I was so excited to actually have a job offer for what on paper looked like my dream job that I accepted without thinking through all of the practicalities!

I was so desperate to leave my stressful job in an inner-city London Primary at the time, that I think I would have taken it anyway even if they had said they wouldn’t pay me, and I’d have to sleep in a cowshed!

Alison TipperAlison Tipper is a Primary teacher. After a degree in Classics at the University of Liverpool and an MA at Nottingham, she trained as a teacher in London where she taught for 5 years before deciding it was time for a change of scene! She talks to Teacher Horizons about international school teaching in Switzerland.

As it turned out, accommodation proved a whole lot of bother. The school didn’t offer much help and it’s not easy when you don’t speak the lingo and everything is totally in the landlord’s favour. You don’t choose them; they choose you – but only after scrutinizing your application thoroughly. On my way to view one apartment I passed by lots of people in the street and assumed they were having a party nearby. It turned out they were all waiting for ‘open doors’ to see the same apartment as me, a common occurrence in Switzerland where the outgoing tenant has one set time to view. I didn’t even have a chance to hand in my application as by the time I made it to the estate agents it had been snapped up, which was a scenario that kept repeating itself. I was not the only new teacher having problems, however, and fortunately our school  had a little annexe with bedrooms in it that we lovingly christened the ‘Big Brother’ house. I was able to stay there rent-free for almost three months before finally getting lucky. For the first month it was like being a student again and a great way to get to know people who were in the same situation. I was the last teacher to leave that year but my record has been broken twice since, and the longest serving person stayed until January when they had to get out because there was no heating!

International school teaching in Switzerland

Les Paccots, Switzerland

The major obstacle to everyday life has been the language barrier. I had GCSE French before I went out but it in no way prepared me for some of the situations that have occurred from: ‘I think I may have broken your washing machine’ to ‘I appear to have left my flute in your taxi and it’s now having a nice tour of town but can you bring it back please?’ and then the embarrassing trips to the doctor when I had a touch of cystitis. I certainly learned some new vocabulary that day! I was so proud of myself the day I conducted my first parent teacher interview entirely in French. However, they say that pride comes before a fall and the next day I was waxing eloquently about my friend’s love of cats only to wonder why this was greeted with laughter. It was pointed out to me that I had used the wrong gender for cat so this changed the meaning to my friend not loving cats but a specific part of the female anatomy instead! I have accidentally told someone “Je suis chaud!” (I am feeling horny) instead of  “J’ai chaud!” (I am hot). Once, I said this to an older lady who thought it was hilarious and joked ‘oh those English they are so funny!’ However, when I accidentally said the same to the caretaker he seemed slightly disappointed when he realised I wasn’t propositioning him.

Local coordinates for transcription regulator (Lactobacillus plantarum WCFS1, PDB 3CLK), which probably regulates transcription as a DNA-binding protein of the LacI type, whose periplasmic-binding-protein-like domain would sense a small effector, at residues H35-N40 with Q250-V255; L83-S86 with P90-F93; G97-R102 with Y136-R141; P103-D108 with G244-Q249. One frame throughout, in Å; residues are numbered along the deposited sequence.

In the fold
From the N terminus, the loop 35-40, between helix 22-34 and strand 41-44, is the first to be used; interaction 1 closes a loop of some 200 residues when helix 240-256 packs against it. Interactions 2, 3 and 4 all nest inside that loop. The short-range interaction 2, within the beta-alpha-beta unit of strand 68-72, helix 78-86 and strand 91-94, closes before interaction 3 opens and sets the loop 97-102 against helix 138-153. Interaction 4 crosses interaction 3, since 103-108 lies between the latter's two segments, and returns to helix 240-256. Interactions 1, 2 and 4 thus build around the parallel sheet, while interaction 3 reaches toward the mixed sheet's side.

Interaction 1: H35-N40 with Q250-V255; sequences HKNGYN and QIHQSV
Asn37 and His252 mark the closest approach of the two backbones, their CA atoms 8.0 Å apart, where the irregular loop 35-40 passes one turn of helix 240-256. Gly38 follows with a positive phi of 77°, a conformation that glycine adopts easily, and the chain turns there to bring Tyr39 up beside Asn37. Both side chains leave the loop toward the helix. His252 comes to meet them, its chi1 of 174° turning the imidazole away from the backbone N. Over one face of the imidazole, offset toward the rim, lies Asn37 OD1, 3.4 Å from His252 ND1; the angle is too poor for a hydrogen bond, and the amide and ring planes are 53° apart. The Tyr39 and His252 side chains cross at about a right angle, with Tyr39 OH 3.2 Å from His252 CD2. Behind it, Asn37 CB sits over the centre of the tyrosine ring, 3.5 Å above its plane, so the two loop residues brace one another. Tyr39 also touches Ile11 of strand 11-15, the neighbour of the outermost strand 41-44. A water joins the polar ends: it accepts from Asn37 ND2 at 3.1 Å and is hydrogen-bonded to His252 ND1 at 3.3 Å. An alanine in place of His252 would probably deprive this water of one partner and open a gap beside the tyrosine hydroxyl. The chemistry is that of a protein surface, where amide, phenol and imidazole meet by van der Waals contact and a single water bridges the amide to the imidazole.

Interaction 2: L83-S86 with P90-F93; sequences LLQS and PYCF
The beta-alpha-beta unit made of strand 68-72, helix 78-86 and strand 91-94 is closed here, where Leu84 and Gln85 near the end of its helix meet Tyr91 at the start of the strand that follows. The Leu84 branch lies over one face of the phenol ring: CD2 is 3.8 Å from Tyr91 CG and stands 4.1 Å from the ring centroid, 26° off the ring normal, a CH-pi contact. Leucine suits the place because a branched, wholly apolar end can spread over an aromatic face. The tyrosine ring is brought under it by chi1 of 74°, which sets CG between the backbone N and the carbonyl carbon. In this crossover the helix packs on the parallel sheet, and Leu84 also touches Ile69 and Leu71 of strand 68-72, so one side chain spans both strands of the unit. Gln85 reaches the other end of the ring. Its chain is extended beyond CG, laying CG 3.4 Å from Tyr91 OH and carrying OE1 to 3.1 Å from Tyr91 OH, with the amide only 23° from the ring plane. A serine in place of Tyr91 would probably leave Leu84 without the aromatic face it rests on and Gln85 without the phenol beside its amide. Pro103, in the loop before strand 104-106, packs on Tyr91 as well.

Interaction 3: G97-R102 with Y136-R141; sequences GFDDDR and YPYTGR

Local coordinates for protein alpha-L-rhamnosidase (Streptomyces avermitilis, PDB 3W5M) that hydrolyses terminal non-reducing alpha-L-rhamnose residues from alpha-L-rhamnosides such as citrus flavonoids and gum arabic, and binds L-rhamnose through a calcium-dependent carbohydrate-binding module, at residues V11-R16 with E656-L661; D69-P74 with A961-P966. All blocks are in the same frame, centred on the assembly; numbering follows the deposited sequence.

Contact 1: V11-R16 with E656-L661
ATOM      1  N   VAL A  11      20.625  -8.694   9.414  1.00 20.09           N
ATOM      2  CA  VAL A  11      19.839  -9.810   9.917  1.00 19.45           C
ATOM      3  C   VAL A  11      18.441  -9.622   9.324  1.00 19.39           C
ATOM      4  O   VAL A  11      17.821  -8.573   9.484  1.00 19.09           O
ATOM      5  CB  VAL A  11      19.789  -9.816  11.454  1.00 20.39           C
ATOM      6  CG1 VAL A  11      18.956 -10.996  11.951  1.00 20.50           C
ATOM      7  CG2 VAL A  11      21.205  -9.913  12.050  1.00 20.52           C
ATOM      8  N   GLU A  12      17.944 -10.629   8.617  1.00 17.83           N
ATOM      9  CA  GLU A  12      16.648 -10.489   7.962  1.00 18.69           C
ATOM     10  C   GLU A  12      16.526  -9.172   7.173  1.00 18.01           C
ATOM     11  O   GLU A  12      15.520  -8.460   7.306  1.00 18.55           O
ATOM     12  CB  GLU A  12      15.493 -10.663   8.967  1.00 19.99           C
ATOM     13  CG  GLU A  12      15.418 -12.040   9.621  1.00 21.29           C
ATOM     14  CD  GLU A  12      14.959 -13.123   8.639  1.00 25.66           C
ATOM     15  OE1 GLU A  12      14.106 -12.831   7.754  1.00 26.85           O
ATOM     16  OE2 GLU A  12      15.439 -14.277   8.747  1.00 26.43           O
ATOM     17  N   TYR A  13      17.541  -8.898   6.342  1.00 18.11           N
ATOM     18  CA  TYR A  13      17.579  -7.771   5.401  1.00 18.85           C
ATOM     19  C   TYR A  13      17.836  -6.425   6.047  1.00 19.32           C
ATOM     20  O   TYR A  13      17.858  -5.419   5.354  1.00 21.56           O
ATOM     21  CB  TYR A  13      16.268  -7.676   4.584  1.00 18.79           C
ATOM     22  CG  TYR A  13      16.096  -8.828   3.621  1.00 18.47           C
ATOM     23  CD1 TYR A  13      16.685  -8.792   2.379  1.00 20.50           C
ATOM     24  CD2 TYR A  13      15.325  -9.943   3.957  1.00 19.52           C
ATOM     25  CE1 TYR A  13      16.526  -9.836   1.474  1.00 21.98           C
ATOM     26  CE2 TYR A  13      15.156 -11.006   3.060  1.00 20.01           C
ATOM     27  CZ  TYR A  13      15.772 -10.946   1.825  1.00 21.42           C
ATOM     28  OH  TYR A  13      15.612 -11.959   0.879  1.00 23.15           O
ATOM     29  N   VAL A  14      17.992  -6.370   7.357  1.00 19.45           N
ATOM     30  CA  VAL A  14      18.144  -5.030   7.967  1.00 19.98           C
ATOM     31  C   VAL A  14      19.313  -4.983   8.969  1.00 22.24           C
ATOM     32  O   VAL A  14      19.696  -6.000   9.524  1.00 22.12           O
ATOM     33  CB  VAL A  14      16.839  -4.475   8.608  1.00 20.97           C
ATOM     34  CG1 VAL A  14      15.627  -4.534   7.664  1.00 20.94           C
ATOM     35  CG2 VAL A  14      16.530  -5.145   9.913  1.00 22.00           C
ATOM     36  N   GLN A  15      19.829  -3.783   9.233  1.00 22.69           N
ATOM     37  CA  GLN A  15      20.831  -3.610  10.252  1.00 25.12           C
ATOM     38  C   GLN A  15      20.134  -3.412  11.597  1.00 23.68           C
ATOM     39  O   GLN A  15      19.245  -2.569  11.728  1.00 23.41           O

Sunset over Lake Geneva

Sunset over Lake Geneva

Another problem can be the change of culture. As I was only going to Switzerland I didn’t think it would be too different, but I hadn’t expected all the rules about re-cycling and laundry. I welcomed the fact that it was a lot quieter than the UK without the big gangs of people getting drunk, but I wasn’t prepared for all of the noise pollution laws. Also, all of the shops are shut on Sundays so it is very quiet and you have to be prepared with the grocery shopping. Allegedly, a man is not allowed to urinate standing up in an apartment block after 10pm and before 7am. The same goes for flushing toilets and running showers or baths. People are not supposed to have parties after 10pm and it is not unknown for neighbours to come around and enjoy themselves at your party but call the police when they return to complain about the noise! Not really very neighbourly! I’m only permitted to use the communal washing machine every second Tuesday between 5pm and 10pm. A sign states that the electric supply will be cut off automatically at 10pm. I have actually had to turn down social invitations that would have interfered with washing night. For some reason Switzerland seems to have less washing machines than Albert Square. However, the scenery and lifestyle more than make up for this and I wouldn’t have it any other way.

Cela vous intéresse? Browse our schools in Switzerland.

photo of author
Written by Alison Tipper
a Primary teacher currently teaching at an international school in Switzerland.
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